A preventive upbringing attitude both in the family as well as in educational institutions is an essential step towards protecting children and adolescents from sexual abuse. The challenges and opportunities for mothers and fathers, for grandparents and for everyone who lives and spends time with children all lie primarily in everyday upbringing. This is where prevention comes in.
Prevention starts in everyday life
In the family, a preventive upbringing means treating daughters and sons with love and respect, taking their personalities seriously and encouraging their self-determination capabilities. A preventive upbringing should be focused on strengthening children and adolescents. This works best when parents are sensitive to their concerns and do not subordinate the children’s needs to their own needs. Most importantly it is about encouraging them to be themselves without overstepping the boundaries of others.
In institutions with a pedagogical educational mandate, such as kindergartens, schools or homes, there are specific requirements involved in implementing a preventive educational attitude.
In institutions that do not have a pedagogical mandate in the narrower sense, such as children's clinics or speech therapy practices, it is less about pedagogical approach and more about forming relationships between adults and children or adolescents. These relationships are based on children's rights and are formed through attentiveness and respect.
What are the prevention issues and how can they be incorporated?
For their own protection, children and adolescents in families and educational institutions need to be involved in talks in which they are told about sexuality, their own rights and the risks of sexual abuse as well as everyday experiences in which their personal boundaries are respected, their opinions are valued and their involvement is needed.These are the cornerstones of a preventive upbringing. It canreduce risks but cannot guarantee absolute protection. However, it can help to end abuse at an early stage before any serious psychological damage occurs. It can also provide better help in the event of psychological damage.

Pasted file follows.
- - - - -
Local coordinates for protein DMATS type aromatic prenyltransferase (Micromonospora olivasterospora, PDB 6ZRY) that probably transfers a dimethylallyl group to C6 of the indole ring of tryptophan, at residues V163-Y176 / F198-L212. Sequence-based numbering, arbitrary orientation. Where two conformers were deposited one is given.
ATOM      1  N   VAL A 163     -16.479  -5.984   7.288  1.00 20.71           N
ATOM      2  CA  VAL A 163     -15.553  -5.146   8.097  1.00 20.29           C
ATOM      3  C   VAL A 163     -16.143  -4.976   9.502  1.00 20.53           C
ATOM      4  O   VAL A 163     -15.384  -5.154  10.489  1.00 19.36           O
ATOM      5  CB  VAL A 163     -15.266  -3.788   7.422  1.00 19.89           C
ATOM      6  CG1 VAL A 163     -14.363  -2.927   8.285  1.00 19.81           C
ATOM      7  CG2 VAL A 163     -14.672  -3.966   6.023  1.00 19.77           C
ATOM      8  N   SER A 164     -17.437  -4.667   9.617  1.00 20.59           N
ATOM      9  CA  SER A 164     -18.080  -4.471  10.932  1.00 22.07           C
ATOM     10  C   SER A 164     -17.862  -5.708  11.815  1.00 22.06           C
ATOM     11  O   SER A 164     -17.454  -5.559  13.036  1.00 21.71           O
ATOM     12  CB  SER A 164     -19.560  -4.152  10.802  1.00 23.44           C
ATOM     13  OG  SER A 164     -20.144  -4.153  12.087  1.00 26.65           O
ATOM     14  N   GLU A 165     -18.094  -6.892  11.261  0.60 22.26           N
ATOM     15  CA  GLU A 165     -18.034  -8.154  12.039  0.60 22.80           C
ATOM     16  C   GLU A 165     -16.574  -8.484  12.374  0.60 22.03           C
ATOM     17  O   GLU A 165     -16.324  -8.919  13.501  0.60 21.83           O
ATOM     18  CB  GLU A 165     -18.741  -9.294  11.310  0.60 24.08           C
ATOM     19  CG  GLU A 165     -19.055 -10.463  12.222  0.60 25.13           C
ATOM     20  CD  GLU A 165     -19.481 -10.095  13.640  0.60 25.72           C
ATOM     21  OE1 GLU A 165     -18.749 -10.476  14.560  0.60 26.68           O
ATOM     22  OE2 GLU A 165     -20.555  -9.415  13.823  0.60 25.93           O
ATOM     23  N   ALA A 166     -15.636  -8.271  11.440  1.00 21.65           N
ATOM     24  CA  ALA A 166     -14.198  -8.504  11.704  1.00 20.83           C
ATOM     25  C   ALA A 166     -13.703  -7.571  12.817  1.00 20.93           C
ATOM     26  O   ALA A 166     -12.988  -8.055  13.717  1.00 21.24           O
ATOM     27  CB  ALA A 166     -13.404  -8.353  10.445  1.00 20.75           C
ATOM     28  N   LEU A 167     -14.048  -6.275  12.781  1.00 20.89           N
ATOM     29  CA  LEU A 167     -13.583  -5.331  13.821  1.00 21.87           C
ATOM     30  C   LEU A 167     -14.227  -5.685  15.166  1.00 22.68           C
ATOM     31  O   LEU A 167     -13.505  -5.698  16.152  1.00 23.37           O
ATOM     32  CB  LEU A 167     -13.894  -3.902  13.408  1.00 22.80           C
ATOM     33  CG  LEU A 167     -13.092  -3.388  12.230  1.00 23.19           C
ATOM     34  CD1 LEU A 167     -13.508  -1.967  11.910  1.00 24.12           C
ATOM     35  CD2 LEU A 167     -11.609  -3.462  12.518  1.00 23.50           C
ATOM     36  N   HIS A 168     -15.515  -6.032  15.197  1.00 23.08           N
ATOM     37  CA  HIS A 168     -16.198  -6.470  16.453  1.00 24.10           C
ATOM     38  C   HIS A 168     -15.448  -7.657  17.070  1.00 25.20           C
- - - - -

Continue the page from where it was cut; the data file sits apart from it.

Self-determination over one‘s own body
Children and adolescents should see their own body as being beautiful, lovable and valuable to them and be allowed to discover and experience it. Disparaging remarks about the bodies of others should never be part of a conversation, neither in the family nor in an educational institution. The right to bodily self-determination needs both parents and specialists to encourage children and adolescents to make progress in their autonomy and to treat them respectfully and without inflicting violence upon themselves.
Girls and boys should know and experience that they can decide for themselves about experiencing their bodies and that others are simply not allowed to touch them without being asked - even if it is "just meant nicely".
Physical self-determination also includes the experience of being able to decide for yourself who takes a photo of you and in which situation.
Supporting sexual education
Children need adults to talk to them about sexuality and help them with their interest in sexual issues. Childish ignorance about sexuality can easily be exploited by perpetrators. It is also easier for girls and boys to talk about sexual assaults if they already know the terms for genitals and sexual processes. The responsibility for sexual education is shared between the family and the educational institutions.
If parents find it difficult to talk freely about sexual issues then schools can help and compensate for any knowledge deficits. Sexual education does not become superfluous because sexuality is omnipresent in our society. On the contrary: children and adolescents need orientation with regard to the jungle of sexual and sexualised messages and stimuli. In particular, they should understand the difference between sexuality and sexual violence from an early age. But it is also important for adolescents, who mainly try to sort out their sexual questions with others of the same age through direct conversations, in chats or through teen magazines, to know that they can - but do not have to - always turn to adult contacts. This knowledge will give them security, even if they hardly ever use it.